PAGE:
Shown here is the Crazy Well drinking pavilion, as it appeared around 1908, looking at the North and East (back) sides, after remodeling and the removal of a residence. The house was removed still stands at 715 NW 1st Avenue. The photograph was taken across Oak Avenue. Note the top of the first Texas Carlsbad Well in the background. texashistory.unt.edu/ark:/67531/metapth60933/
[The Carlsbad Well Building]
The caption of this 1909 photograph that occurs on page 63 of "TIME WAS In Mineral Wells" by A. F. Weaver, notes "...the stained glass windows had not been installed as yet and the "Ben Hur" street car tracks were still running in front of the building." (The Mineral Wells Scenic Railway--the Ben Hur Line to Lake Pinto--ceased operation in 1909, but rails were removed later, probably in conjunction with paving City Streets in 1914.) One of the earlier drinking pavilions, The Carlsbad was located at 415 NW 1st Avenue, directly across the street and west of the Crazy Water drinking pavilion. The Crazy Flats Rooming house--which replaced the Crazy Drinking Pavilion--along with the First Crazy Hotel complex--burned in 1925, and were replaced by the current Crazy Hotel, covering the entire block. The hotel opened in 1927. The Carlsbad building was taken over by the Crazy Hotel in the 1930's, and it was used as a laundry. texashistory.unt.edu/ark:/67531/metapth38083/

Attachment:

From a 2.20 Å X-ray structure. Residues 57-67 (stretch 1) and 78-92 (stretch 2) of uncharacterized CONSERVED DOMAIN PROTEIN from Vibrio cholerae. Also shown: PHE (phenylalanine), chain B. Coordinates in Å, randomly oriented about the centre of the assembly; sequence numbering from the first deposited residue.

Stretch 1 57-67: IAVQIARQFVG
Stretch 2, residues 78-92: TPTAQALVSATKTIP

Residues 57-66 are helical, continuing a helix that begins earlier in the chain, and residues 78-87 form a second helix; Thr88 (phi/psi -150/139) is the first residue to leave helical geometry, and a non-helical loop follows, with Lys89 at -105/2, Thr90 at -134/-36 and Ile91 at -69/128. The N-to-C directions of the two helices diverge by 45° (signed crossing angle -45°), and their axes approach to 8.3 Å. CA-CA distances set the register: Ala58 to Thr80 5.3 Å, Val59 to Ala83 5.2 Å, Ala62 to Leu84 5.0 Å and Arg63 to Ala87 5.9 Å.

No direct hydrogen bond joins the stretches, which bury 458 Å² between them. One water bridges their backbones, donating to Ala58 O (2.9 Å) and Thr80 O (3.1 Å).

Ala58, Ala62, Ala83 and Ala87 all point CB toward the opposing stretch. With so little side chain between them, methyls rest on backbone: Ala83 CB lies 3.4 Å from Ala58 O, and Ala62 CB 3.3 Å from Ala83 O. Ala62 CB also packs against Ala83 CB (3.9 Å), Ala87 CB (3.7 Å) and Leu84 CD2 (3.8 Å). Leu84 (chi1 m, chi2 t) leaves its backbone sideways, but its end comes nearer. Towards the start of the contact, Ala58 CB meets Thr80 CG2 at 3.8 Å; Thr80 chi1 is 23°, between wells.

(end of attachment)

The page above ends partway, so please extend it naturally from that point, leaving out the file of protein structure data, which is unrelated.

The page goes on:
[The Carlsbad Well: First Building]
The first Carlsbad Well drinking pavilion was built about 1895. The Carlsbad (also known as the Texas Carlsbad Well), one of the early drinking pavilions in Mineral Wells, was located at 415 NW 1st Avenue, directly across the street and west of the first Crazy Well pavilion. The Carlsbad slogan was: "Makes a man love HIS wife/ Makes a wife love HER husband/ Robs the divorce court of its business/ Takes the temper out of red-headed people/ Puts ginger into ginks/ And pepper into plodders." The pavilion was prominent in several pictures around the turn of the century; this picture--labeled "Sept. 19/07" in ink--was from an advertisement by the Yeager Drug Company. This early pavilion had been demolished by 1911, and replaced by a larger brick structure. texashistory.unt.edu/ark:/67531/metapth24989/